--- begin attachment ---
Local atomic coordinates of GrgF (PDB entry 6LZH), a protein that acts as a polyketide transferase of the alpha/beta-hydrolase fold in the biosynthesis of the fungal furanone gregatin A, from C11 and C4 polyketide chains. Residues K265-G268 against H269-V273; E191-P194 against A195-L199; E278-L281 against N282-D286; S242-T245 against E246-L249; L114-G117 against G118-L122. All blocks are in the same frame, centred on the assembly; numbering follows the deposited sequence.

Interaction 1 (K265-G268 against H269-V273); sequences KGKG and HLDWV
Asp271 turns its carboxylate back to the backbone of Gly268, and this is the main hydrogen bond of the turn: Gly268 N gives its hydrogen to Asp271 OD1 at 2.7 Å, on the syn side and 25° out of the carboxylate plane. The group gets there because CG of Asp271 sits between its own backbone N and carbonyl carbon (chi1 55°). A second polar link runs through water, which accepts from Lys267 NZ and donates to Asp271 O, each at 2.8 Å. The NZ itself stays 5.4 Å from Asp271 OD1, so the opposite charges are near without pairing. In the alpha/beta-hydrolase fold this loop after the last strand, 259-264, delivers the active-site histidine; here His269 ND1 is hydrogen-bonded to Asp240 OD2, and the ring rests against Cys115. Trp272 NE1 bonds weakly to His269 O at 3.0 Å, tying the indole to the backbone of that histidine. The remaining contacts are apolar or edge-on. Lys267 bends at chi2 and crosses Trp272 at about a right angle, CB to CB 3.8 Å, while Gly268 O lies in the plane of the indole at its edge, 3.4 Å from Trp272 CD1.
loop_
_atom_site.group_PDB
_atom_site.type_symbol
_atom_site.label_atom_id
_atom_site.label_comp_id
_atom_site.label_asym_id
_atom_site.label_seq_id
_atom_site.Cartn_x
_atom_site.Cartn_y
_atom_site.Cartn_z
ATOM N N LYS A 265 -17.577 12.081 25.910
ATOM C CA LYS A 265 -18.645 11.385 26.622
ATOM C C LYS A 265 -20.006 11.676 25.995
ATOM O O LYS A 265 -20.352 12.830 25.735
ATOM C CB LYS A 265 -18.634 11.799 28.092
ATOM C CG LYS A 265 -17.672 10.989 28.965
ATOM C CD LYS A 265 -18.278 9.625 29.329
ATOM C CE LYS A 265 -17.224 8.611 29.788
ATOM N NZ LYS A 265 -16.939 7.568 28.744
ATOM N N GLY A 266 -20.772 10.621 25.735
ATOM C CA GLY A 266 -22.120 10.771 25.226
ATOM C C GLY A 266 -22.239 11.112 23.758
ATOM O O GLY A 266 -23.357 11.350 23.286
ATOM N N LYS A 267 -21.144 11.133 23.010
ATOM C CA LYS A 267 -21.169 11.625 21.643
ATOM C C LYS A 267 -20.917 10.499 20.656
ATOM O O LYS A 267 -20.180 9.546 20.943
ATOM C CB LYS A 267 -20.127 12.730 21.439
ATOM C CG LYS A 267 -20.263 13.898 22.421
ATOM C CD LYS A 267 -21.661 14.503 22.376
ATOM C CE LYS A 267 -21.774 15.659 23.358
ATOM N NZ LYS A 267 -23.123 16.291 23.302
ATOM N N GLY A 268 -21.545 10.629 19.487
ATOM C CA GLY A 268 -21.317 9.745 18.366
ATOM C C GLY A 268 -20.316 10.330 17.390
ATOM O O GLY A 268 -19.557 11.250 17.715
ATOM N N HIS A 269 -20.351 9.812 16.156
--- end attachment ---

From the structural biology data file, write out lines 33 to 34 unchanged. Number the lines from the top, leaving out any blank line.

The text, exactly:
ATOM C CD LYS A 267 -21.661 14.503 22.376
ATOM C CE LYS A 267 -21.774 15.659 23.358